A team of international scientists that has been studying DNA sequence information from cassava varieties grown all over the world have provided clear evidence on the ancestry of cassava. They have also published a high-quality genome assembly of the hardy crop which will be very useful in efforts to improve cassava.
Cassava is a very important food staple in sub-Saharan Africa, yet its yield and quality are compromised by two damaging virus diseases: cassava mosaic disease (CMD), causing disfiguration, curling, and yellowing of leaves, and cassava brown streak disease (CBSD), causing severe browning in the storage roots. The new DNA sequence resources will help scientists develop varieties that are resistant to these virus diseases.
The team comprised scientists from the International Institute of Tropical Agriculture (IITA), the University of California, the United States Department of Energy Joint Genome Institute (DOE JGI), and from National Agricultural Research Organizations of Tanzania, Nigeria, Fiji, and Micronesia, among others.
The team sequenced 58 wild and cultivated cassava varieties including related species such as Caera or Indian rubber (Manihot glaziovii), and genotyped 268 African cassava varieties. The team has published the results in the April issue of the journal Nature Biotechnology. The paper is titled “Sequencing wild and cultivated cassava (Manihot esculenta) and related species reveal extensive interspecific hybridization and genetic diversity”.
“The development of genomic resources, such as this chromosome scale reference sequence, has increased understanding of the genetic diversity of cassava and its wild relatives, and given insights into its population structure. It is expected this will accelerate progress in basic biological research and genetic improvement,” says Morag Ferguson, Molecular Geneticist at IITA-Kenya and one of the scientists in this effort and co-author of the paper.
The study also provided clear evidence to support the hypothesis that cassava was domesticated from a wild species, known asM. esculenta subspecies flabellifolia, in the western part of the southern Amazon region in Brazil, and went through a “genetic bottleneck”, restricting the amount of genetic diversity in cassava.
This reduction in cassava genetic diversity, especially in Africa, was a result of the use of a limited number of parents in the development of new varieties. This is important knowledge to guide breeding decisions to restore lost variation.
“We are excited about the results of this study. As a clonally propagated crop, genetic improvement of cassava through conventional breeding is a complicated and lengthy affair. Therefore understanding the genetic diversity of cassava and its wild relatives will support genome-enabled breeding efforts,” says Peter Kulakow, Head of IITA’s cassava breeding program, based in Ibadan, Nigeria.
History of the cassava breeding program in Africa
The study also provided useful insights into cassava varieties in Africa and their breeding history. The scientists studied varieties from a past cassava breeding program in Amani, Tanga Province, in Tanzania, which was started under the Germans, closed during World War II, and later reopened by the British. It focus was on breeding cassava for resistance to cassava mosaic disease, and later, cassava brown streak disease.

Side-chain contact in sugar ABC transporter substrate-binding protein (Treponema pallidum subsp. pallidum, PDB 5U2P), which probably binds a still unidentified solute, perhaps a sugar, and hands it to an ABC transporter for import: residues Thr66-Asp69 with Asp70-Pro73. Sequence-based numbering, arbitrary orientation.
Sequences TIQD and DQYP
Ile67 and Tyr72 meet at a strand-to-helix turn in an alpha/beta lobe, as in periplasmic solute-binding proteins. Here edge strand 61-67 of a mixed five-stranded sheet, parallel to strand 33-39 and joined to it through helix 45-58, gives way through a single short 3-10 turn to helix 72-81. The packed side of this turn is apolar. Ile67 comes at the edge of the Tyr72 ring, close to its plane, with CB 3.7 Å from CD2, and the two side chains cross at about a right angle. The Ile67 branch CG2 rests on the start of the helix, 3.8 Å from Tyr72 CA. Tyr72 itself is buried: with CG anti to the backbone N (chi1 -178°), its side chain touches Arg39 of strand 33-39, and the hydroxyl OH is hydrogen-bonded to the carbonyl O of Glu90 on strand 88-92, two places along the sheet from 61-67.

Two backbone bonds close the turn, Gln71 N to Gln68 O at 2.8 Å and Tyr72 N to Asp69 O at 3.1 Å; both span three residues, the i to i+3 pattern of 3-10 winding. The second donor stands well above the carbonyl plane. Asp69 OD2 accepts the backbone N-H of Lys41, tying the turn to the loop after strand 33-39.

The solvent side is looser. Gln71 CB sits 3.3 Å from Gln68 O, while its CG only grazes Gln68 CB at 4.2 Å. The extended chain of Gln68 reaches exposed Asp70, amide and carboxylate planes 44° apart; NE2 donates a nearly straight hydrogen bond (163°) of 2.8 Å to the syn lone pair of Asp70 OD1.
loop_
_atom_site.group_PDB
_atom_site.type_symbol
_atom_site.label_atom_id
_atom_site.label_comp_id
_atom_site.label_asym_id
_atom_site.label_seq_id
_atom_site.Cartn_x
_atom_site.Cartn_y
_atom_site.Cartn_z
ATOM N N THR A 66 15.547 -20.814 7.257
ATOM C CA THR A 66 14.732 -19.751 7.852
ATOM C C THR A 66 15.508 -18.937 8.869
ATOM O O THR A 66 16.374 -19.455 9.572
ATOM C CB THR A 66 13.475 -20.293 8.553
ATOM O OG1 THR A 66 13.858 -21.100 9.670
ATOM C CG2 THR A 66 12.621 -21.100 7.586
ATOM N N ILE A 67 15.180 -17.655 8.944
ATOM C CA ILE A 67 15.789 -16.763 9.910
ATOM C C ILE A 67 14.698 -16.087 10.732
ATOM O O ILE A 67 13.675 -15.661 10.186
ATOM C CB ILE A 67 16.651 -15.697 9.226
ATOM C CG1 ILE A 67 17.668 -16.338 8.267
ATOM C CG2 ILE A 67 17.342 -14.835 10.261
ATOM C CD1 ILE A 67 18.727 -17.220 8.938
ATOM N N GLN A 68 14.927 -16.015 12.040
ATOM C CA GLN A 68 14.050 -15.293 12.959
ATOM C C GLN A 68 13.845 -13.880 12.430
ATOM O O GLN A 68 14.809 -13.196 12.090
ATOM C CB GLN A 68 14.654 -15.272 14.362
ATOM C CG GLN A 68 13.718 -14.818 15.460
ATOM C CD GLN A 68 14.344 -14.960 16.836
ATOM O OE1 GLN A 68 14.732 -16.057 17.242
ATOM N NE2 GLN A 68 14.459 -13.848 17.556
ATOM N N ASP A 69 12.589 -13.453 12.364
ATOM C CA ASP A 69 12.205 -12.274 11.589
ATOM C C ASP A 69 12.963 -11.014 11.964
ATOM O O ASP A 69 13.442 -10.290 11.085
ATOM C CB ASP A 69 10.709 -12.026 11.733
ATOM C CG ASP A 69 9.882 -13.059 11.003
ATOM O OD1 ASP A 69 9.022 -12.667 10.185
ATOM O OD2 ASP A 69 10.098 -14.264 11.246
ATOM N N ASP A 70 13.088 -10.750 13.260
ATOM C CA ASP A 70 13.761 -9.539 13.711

After screening cassava from many parts of the world, these early breeders were unable to find varieties with high levels of resistance to these diseases and therefore resorted to making crosses with wild species including M. glaziovii and “tree cassava”. Introduced to Tanzania during the time of German colonization for rubber production, M. glaziovii and their inter-specific hybrids “tree cassava” now grow in the wild, particularly in coastal areas of Tanzania. The cassava tree leaves are used as a vegetable.
Sequence information revealed that some of the popular cassava varieties in Tanzania including Namikonga and Muzege, still contain sections of M. glaziovii in their genomes. These varieties are also among the most tolerant to CBSD. Other popular varieties are related and are likely to have been derived from the Amani program; these include Nachinyaya, Albert, and Kibaha.
Following the closure of the Amani breeding program, many of the varieties were transferred to the Moor Plantation in Nigeria. The cassava breeding program at IITA has extensively used these inter-specific hybrids from Moor Plantation to produce a large number of high-yielding improved varieties with resistance to pests and diseases. Evidence of this is shown by trace sections of M. glaziovii DNA that were found in many IITA developed varieties. These sections are rare, however, in farmer varieties from Southeast and Central Africa.
Other institutions involved in the study included Koronivia Research Station (Fiji); French agricultural research and international cooperation organization (CIRAD) (Vanuatu); Mikocheni Agricultural Research Institute (Tanzania); Naliendele Agricultural Research Institute (Tanzania); Donald Danforth Plant Science Center (USA) Cornell University (USA), Monash University (Australia); and Dow AgroSciences (USA)
Originally published by IITA as Scientists use DNA sequence information to unravel the origins of cassava and provide resources for its genetic improvement. Photo: D. Dufour/Roots, Tubers and Bananas